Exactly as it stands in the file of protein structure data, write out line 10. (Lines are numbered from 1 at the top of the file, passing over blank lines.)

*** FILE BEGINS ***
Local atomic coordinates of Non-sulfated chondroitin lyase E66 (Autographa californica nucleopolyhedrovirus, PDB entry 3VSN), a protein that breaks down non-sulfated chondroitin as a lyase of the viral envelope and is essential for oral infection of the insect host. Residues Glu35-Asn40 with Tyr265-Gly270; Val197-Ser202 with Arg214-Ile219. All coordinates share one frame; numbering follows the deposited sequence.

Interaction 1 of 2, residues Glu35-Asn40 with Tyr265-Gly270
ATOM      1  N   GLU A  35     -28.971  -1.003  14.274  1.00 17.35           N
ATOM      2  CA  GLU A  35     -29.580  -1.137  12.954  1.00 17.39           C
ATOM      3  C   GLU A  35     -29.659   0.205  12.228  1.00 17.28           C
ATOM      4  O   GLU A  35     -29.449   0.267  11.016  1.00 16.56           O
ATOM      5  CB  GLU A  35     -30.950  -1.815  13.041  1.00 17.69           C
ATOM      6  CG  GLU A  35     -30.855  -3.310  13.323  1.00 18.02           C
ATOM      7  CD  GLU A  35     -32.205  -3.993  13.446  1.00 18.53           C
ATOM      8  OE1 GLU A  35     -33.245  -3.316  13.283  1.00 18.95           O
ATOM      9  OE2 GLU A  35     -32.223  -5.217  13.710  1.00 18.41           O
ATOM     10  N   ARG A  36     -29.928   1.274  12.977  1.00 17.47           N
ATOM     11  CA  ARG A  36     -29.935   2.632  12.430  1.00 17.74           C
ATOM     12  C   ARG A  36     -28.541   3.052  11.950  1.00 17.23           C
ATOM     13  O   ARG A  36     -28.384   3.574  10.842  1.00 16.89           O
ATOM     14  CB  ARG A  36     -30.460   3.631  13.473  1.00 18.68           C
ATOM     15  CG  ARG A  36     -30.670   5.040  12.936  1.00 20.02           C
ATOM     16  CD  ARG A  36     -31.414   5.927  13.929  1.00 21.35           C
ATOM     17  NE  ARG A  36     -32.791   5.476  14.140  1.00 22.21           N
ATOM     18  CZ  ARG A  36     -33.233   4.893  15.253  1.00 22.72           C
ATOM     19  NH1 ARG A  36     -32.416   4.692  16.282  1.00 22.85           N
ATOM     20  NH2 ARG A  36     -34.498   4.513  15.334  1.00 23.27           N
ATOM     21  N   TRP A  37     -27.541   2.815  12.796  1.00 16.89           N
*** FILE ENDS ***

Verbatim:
ATOM      8  OE1 GLU A  35     -33.245  -3.316  13.283  1.00 18.95           O